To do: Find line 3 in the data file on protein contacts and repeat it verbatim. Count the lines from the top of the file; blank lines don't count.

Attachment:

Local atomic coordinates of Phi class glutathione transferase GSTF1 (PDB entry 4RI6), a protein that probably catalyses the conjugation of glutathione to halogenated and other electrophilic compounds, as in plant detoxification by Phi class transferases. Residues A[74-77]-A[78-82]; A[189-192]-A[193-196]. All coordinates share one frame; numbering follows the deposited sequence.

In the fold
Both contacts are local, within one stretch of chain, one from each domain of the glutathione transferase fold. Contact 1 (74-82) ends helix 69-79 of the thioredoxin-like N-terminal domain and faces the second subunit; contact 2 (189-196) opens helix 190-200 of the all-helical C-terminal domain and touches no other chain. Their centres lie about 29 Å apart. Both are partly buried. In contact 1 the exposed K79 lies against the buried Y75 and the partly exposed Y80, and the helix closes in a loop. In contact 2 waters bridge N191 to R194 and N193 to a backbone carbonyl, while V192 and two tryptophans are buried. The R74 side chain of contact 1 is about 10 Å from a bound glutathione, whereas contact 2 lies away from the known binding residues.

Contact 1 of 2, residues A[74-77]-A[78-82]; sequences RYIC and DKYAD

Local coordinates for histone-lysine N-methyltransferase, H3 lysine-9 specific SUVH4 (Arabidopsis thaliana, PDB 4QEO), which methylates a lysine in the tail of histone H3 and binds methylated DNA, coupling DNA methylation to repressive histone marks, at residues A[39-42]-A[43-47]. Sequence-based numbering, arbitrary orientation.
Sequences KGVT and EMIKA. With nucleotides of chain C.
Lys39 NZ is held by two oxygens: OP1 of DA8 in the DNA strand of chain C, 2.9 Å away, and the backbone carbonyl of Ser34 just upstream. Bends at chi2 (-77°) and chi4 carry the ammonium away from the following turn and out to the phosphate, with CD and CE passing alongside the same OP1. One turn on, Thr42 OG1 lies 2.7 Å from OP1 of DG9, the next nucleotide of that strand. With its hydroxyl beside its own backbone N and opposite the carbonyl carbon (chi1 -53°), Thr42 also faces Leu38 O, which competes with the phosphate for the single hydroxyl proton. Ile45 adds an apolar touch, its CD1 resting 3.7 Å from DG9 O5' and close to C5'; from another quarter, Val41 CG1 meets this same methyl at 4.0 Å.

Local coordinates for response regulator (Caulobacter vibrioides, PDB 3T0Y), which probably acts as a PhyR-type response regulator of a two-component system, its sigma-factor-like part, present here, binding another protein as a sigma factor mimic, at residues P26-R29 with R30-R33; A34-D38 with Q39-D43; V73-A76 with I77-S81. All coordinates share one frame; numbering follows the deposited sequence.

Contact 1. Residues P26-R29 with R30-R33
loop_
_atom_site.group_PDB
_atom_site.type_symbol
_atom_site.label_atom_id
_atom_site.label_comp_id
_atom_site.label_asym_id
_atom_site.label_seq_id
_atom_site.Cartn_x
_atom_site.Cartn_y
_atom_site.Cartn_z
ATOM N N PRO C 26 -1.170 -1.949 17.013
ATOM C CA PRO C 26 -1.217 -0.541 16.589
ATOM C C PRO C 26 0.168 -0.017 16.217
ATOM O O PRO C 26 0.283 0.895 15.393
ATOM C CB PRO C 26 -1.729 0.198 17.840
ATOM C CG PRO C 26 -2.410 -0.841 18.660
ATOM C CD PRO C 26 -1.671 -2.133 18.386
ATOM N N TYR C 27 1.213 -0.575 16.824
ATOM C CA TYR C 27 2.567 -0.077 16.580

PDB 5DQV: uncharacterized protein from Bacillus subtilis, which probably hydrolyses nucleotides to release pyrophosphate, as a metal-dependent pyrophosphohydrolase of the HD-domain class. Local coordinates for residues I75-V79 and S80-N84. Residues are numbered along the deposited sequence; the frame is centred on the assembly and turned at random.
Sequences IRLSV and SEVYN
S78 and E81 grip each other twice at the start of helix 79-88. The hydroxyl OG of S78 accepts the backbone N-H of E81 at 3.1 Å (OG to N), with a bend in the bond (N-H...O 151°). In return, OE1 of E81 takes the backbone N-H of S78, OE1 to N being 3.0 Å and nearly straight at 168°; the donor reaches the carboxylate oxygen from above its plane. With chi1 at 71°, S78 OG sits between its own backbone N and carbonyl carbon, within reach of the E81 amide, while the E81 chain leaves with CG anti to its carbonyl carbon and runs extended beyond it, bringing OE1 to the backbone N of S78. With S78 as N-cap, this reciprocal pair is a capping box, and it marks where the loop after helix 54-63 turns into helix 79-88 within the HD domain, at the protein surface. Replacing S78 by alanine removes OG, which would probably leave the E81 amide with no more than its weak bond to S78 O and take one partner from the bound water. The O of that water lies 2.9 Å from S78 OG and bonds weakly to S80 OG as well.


Both contacts are local, within one stretch of chain, one from each domain of the glutathione transferase fold. Contact 1 (74-82) ends helix 69-79 of the thioredoxin-like N-terminal domain and faces the second subunit; contact 2 (189-196) opens helix 190-200 of the all-helical C-terminal domain and touches no other chain. Their centres lie about 29 Å apart. Both are partly buried. In contact 1 the exposed K79 lies against the buried Y75 and the partly exposed Y80, and the helix closes in a loop. In contact 2 waters bridge N191 to R194 and N193 to a backbone carbonyl, while V192 and two tryptophans are buried. The R74 side chain of contact 1 is about 10 Å from a bound glutathione, whereas contact 2 lies away from the known binding residues.